Every project, large or small, has a problem to solve, which is how to best transmit its message. This can often be thought of in technical ways, like high quality gear, or editing. But each technical element is merely an indicator - intonation alone does not carry a piece of music, even though it’s always better to hear music in tune than not. The combined, or gestalt, of all those technical elements is a fully realized picture of the message of the project. Something “perfectly” 3-dimensional. A message in art is not a sentence. That is the message in a syllabus. The message in art is beyond succinction, that’s why we have it in our lives! I use my unique abilities with cello and cello production to help musicians and filmmakers come up with solutions for the message of their art.
There is power in cello. It is one of the most manipulatable instruments on the planet, with changes in color, loudness, and range all precisely performed with intention. Beyond this massive - often unwieldy - technical ability of the instrument, is the ability to bring a gestalt approach to every nuance. From a production standpoint, this means cello can double or replicate many instrument roles with just one instrument. These include pads, textures, harmonies, extended techniques, fast arpeggios, slides, of course famously gorgeous melodies etc. But embedded in ANY of these techniques is the ability to add unique shape and color. A fingerprint of the meaning of the song in every moment of sound.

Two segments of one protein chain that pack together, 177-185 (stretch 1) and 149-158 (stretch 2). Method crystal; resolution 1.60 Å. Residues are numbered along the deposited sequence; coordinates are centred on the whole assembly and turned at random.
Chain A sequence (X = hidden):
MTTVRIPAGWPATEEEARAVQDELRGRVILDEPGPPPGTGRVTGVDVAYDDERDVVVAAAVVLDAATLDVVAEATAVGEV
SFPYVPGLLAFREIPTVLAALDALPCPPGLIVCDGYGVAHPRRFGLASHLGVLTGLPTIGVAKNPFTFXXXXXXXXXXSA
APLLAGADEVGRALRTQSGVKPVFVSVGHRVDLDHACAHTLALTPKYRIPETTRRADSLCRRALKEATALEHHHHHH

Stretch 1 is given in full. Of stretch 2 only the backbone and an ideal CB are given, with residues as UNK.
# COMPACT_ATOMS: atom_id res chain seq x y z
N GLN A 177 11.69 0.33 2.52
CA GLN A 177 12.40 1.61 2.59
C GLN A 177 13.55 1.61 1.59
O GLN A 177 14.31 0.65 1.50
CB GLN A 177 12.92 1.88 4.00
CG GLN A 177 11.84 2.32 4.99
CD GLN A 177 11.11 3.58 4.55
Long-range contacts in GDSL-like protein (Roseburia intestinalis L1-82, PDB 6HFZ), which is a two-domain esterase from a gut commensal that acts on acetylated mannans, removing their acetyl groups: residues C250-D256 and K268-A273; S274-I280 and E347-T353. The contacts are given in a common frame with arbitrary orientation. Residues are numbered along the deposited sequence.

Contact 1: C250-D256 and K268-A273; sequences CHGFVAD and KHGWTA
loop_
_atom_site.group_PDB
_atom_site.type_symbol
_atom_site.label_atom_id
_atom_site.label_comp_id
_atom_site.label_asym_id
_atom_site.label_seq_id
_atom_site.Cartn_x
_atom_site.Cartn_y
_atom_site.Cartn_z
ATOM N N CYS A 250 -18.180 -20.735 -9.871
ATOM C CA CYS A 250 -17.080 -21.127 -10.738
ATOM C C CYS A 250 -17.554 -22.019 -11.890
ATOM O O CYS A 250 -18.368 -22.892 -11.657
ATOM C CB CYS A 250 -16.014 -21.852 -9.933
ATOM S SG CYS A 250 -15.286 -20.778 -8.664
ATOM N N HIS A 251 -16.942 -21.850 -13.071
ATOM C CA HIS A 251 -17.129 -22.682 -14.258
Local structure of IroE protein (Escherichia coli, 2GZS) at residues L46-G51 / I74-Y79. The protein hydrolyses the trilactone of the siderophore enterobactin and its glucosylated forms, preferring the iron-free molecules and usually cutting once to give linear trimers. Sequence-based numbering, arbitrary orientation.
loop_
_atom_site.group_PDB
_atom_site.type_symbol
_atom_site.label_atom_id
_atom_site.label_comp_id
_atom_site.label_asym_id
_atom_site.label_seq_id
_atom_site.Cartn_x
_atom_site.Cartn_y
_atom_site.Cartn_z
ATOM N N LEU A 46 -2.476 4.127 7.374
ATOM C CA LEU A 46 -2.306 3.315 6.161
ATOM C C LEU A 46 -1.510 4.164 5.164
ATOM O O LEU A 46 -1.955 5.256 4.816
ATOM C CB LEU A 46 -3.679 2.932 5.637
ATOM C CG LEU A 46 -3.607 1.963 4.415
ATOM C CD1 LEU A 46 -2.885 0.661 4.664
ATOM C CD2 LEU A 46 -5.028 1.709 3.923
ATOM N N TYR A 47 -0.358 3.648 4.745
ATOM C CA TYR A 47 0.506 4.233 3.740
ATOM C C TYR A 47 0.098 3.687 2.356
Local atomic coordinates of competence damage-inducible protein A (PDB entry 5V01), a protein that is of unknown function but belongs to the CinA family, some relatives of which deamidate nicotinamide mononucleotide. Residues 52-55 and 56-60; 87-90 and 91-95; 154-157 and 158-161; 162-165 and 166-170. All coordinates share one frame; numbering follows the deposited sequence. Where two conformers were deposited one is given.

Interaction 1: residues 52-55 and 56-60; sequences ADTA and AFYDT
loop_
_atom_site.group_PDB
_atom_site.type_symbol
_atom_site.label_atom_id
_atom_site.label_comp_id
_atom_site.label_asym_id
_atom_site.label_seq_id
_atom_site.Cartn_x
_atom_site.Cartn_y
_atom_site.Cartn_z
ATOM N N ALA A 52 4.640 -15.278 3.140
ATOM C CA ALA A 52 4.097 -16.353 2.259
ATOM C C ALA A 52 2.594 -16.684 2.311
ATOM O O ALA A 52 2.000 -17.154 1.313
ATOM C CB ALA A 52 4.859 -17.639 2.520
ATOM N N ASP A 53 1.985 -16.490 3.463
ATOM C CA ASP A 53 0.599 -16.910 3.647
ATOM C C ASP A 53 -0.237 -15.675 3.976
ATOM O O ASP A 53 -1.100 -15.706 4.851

One thing I don’t believe in is music or film that plays by too many hierarchical rules. My favorite music is not music that sacrifices form for function. My ears, as I’m sure most people’s do, like to hear a song that is sonically effective at storytelling, as well as motivically or lyrically or whatever else. The way I picture it is a bunch of overlapping bell curves which, all put together, form a perfect sphere. This might seem odd at first, but take any one musical element, say, pitch, and there is a bell curve. First the note has to sound at all (start of the curve) then it settles into its primary frequency for most of the duration of its execution (the bell part) and then it ends in some way. I believe in music that would look as “perfectly round” no matter which element you chose to look at that moment.